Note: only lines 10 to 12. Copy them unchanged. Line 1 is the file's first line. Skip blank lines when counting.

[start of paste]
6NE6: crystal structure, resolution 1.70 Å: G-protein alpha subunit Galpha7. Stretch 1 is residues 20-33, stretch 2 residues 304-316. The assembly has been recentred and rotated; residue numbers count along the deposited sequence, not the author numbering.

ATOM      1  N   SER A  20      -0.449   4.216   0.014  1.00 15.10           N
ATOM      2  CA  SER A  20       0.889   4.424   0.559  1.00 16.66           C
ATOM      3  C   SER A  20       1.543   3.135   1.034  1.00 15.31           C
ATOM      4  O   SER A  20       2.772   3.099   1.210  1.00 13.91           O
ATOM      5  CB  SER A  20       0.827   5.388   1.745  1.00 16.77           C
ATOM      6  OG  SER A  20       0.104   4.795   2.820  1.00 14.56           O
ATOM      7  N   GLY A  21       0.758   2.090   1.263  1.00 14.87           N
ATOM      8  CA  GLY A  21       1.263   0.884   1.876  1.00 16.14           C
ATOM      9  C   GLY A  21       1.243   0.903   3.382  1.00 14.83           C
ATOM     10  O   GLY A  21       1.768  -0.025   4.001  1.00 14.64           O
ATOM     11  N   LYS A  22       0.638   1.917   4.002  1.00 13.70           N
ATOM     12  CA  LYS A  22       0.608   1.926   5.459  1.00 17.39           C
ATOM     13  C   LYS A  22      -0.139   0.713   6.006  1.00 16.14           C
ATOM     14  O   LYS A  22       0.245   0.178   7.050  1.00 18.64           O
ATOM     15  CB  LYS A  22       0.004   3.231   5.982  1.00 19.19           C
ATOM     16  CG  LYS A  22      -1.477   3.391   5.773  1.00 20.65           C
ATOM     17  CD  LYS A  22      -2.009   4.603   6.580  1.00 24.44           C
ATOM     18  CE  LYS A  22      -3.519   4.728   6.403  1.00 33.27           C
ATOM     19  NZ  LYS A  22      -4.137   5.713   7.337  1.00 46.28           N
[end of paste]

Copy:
ATOM      9  C   GLY A  21       1.243   0.903   3.382  1.00 14.83           C
ATOM     10  O   GLY A  21       1.768  -0.025   4.001  1.00 14.64           O
ATOM     11  N   LYS A  22       0.638   1.917   4.002  1.00 13.70           N